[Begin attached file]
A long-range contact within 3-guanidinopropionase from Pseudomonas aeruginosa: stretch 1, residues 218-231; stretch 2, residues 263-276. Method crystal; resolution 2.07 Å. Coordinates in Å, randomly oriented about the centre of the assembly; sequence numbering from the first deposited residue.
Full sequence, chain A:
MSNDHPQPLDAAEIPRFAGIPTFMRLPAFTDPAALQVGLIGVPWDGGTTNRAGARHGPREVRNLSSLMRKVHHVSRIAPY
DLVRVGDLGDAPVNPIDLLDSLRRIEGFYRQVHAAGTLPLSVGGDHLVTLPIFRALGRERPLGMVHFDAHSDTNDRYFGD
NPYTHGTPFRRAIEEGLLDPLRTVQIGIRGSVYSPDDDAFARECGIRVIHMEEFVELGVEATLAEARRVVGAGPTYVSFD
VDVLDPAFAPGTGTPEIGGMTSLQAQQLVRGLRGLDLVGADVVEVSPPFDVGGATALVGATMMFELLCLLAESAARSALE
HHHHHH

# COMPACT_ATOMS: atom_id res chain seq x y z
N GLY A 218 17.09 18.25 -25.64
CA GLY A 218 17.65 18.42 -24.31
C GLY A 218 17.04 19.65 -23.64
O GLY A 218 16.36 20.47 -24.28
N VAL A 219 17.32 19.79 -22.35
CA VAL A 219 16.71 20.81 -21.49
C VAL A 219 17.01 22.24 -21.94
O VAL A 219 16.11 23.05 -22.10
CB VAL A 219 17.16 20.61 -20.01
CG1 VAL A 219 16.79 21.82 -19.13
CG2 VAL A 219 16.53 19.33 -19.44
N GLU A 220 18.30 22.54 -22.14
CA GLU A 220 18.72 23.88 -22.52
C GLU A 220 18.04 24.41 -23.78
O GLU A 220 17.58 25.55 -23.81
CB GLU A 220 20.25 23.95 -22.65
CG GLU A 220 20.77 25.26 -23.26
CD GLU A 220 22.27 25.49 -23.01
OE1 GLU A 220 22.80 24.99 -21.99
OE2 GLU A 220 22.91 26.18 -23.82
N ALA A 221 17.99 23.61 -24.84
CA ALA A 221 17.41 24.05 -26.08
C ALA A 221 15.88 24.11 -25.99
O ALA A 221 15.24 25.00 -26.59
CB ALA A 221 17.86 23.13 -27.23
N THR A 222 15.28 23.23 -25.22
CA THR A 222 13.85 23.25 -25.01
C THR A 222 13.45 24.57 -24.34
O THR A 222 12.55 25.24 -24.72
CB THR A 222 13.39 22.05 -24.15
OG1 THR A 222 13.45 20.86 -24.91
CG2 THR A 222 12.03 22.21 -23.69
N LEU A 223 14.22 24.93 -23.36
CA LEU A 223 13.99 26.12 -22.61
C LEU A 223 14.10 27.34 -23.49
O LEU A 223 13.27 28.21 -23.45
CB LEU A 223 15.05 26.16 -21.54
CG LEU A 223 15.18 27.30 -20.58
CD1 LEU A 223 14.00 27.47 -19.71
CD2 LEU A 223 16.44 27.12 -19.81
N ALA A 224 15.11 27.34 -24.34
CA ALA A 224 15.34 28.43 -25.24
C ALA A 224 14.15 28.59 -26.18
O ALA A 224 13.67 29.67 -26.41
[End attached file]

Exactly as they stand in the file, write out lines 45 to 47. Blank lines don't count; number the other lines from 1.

CB LEU A 223 15.05 26.16 -21.54
CG LEU A 223 15.18 27.30 -20.58
CD1 LEU A 223 14.00 27.47 -19.71